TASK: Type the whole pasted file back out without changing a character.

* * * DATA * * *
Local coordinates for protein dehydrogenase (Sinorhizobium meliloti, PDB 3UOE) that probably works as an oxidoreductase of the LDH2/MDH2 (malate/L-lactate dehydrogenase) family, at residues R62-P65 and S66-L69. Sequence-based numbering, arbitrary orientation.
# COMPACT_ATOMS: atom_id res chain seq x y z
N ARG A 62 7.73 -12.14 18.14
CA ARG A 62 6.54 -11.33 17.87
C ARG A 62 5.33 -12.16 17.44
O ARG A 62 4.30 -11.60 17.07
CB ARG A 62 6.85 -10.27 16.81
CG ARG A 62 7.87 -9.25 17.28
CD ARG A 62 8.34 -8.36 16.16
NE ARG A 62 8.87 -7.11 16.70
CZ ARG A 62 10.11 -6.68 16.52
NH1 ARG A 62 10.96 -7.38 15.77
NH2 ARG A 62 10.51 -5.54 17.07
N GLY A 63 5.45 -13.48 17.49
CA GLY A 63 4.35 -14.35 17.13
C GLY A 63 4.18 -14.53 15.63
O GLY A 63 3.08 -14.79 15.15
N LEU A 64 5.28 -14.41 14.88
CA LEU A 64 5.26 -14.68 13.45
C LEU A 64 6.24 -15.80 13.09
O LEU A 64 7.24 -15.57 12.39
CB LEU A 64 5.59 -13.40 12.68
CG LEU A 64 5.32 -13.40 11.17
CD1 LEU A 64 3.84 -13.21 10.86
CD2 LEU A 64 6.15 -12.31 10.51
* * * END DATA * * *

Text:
Local coordinates for protein dehydrogenase (Sinorhizobium meliloti, PDB 3UOE) that probably works as an oxidoreductase of the LDH2/MDH2 (malate/L-lactate dehydrogenase) family, at residues R62-P65 and S66-L69. Sequence-based numbering, arbitrary orientation.
# COMPACT_ATOMS: atom_id res chain seq x y z
N ARG A 62 7.73 -12.14 18.14
CA ARG A 62 6.54 -11.33 17.87
C ARG A 62 5.33 -12.16 17.44
O ARG A 62 4.30 -11.60 17.07
CB ARG A 62 6.85 -10.27 16.81
CG ARG A 62 7.87 -9.25 17.28
CD ARG A 62 8.34 -8.36 16.16
NE ARG A 62 8.87 -7.11 16.70
CZ ARG A 62 10.11 -6.68 16.52
NH1 ARG A 62 10.96 -7.38 15.77
NH2 ARG A 62 10.51 -5.54 17.07
N GLY A 63 5.45 -13.48 17.49
CA GLY A 63 4.35 -14.35 17.13
C GLY A 63 4.18 -14.53 15.63
O GLY A 63 3.08 -14.79 15.15
N LEU A 64 5.28 -14.41 14.88
CA LEU A 64 5.26 -14.68 13.45
C LEU A 64 6.24 -15.80 13.09
O LEU A 64 7.24 -15.57 12.39
CB LEU A 64 5.59 -13.40 12.68
CG LEU A 64 5.32 -13.40 11.17
CD1 LEU A 64 3.84 -13.21 10.86
CD2 LEU A 64 6.15 -12.31 10.51